While Uber investment lobby and AI, drivers continue to fight for decent pay

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For almost nine years, Uber has drawn the industry’s attention and business with its new style of solutions and rules. Along the way, it also caused a lot of public criticism.

For example, Uber has gained an international focus by using a special type of software to cheat riders, track them down after getting off, peering and maneuvering competitors, and bypassing the authorities. Regulators questioned whether the public hated, blocked streets, or handled user data in error, or failed to protect and enforce adequate background checks, some of whom (relatively small) later committed rape or murder.

Last year, Uber repeatedly spoke of “trends” in the United States, reporting on women’s ill-treatment and building a broad and toxic corporate culture from ignoring and attempting to undermine victims of sexual assault. This is headline news, due to industrial theft and espionage caused by the war on Google Tribunals, and the recent selection of Nvidia’s autonomous driving fleet technology that it plans to launch in 18 months.

From the very beginning, however, the Uber’s most radical glitch and peer-to-peer approach to shipping has turned into a relatively infinitive of protest from the American audience and riders, and even protests from around the world, driving other nations to face the truth.

The problem, of course, is the constant and multifaceted abusiveness of the hail company to the millions of drivers who provide real after-sales service and the drivers on which the entire multi-billion-dollar autonomous industry depends.

Of course, this biggest part belongs to Uber.
Over the years, promoters of Uber and other transport network companies (TNCs) have suffered multiple reductions of 10% to 40% in fares as the company has fought for global control and as more drivers Experience or not) platform.

They have been rewarded with revenue-generating revenue-including hot air statistics later discovered by the FTC and fined, and kicked off because language proficiency is obviously not a hiring problem.

They were beaten, insulted and ridiculed by innumerable customers in their own cars – sometimes at Uber’s own price – without any company protection or support or with human resources like that (or until recently , Even on the phone).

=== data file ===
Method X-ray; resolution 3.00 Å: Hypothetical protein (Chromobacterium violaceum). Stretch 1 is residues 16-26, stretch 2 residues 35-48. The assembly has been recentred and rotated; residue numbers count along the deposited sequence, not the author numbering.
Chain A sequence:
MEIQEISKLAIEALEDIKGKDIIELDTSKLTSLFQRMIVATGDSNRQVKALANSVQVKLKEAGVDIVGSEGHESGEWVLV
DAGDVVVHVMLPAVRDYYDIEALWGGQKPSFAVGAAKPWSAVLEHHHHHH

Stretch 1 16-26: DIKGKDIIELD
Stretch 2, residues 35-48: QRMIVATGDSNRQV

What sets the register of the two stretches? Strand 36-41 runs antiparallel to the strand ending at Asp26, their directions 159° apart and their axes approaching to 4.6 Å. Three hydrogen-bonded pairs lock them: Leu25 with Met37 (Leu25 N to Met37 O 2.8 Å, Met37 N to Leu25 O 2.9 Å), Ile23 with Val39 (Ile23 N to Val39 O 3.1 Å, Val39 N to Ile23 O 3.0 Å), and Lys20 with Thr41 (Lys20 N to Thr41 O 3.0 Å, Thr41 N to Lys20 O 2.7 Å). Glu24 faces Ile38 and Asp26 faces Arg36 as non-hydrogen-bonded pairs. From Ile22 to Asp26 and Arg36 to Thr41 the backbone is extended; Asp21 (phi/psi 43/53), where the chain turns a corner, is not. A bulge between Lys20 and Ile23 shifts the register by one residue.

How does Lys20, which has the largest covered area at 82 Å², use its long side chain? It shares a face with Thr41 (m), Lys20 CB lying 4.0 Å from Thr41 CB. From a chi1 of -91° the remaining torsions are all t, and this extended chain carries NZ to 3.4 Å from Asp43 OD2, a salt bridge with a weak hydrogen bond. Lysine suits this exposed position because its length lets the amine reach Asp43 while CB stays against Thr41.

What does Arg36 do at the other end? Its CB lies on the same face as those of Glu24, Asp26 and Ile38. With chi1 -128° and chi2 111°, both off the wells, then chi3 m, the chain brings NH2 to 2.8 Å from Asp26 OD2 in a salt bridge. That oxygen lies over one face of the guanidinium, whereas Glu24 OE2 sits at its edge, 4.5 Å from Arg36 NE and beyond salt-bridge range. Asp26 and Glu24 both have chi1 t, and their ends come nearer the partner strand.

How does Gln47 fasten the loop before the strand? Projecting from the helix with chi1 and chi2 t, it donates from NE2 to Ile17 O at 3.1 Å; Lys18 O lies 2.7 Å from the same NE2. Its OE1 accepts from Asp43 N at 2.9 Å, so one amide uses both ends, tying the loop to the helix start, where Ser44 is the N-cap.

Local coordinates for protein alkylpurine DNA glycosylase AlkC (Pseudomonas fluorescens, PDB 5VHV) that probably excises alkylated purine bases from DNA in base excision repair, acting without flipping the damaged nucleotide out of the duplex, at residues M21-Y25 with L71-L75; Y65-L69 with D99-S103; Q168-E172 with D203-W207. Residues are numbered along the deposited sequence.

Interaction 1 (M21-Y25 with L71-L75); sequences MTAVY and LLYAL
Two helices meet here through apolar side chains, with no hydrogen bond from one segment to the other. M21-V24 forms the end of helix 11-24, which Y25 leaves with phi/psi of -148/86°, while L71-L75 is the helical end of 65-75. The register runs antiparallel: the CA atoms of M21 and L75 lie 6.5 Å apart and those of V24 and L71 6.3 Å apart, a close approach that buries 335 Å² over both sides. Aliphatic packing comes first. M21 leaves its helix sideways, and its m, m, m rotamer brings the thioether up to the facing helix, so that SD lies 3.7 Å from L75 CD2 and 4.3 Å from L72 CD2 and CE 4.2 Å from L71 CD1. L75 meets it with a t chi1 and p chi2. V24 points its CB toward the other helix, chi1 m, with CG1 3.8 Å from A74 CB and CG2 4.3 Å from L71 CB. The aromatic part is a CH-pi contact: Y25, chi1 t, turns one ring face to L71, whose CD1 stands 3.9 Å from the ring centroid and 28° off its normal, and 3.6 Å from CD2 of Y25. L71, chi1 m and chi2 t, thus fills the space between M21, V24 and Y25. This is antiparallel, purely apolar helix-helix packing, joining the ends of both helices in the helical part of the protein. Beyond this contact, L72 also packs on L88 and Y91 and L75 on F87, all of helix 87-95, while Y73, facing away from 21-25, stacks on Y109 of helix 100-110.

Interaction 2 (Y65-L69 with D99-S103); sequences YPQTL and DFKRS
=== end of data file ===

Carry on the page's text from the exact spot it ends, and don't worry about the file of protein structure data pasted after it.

In general, the drivers of transnational corporations generally assume the highest risks, liabilities and costs of traveling in the hail industry and have little say in the job – even starting to make changes to their digital contracts on a regular basis On that day, the drivers had to accept it.

Although some media and many consumer organizations got the message en route, Uber paid the least attention to its driver’s activities. Whether good or bad, other companies have also noticed.
For example, in 2016, a rival application called Juno promised to improve the current hail-riding model, which has squeezed the limits of older and new professional drivers, traditionally migrant and wage-earner families. The New York-based company, which usually offers coupons to passengers and drivers, announced that it would increase leverage by lowering the cost per ticket, giving drivers more attention and higher pay, and allowing drivers to travel exclusively to Zhu Connaught and earn company shares.

Many will be due diligent rider switch, drivers began to pay tribute to Juneau fares over Uber and Lyft. Talmon Marco, Juno’s founder and chief executive, told NPR at the time that his survey of hail trades shows that drivers “really hate companies that share in riding, abuse them and treat them as commodities.

Marco pointed out that Uber’s approach was to “deactivate” drivers who were below a certain level, rather than retraining or firing properly. “You do not stop people, you stop using machines, and when you say that you’re closing down a person, I think it shows you what you really think about them,” Marco told NPR.

However, soon after, Juno literally sold to another competitor. Drivers feel betrayed and their stock receives unexplained expenses; since several companies have sued the company for securities fraud.
Overall, DeCotiis and Rana said multinationals’ modus operandi have left a large number of expectations, despite the company’s promise to innovate in the existing industry – one that, despite its flaws, has led to decades of thoughtful planning And rely on riders with millions of riders – easy and flexible.

“There’s already flexibility in black cars,” Rana said. “With regard to the overall driver treatment situation, he said:” Sometimes I think it’s a plot to get immigrants coming in and traditionally can find a taxi driver.

Lana goes on to say: “Really, I’m just amazed at how Uber got out of it and no one can stop them or slow them down, but I hope after IDG.”

For Chen and her co-authors, organizations such as IDG are also sources of hope as they ride the hail industry turmoil and the success of drivers and labor advocates in a handful of cities.

For example, in Seattle, one of the first cities in the lower-cost UberX service, advocates are able to withstand lobbying and get collective bargaining for hired drivers through a “groundbreaking” regulation, though Uber continues to fight for this Decide and provide gentle state-level protection for these drivers in court.

According to industry experts and members, given the tremendous influence of multinationals and legislators, investors and direct access to consumer mobile phones, the fight for driver fairness and compensation remains a difficult struggle.

As Uber and Lyft continue to expand their service, workforce positions and plan to eliminate pilots with global technology, the meter appears to be clearer on this issue – and drivers can no longer pay for it.

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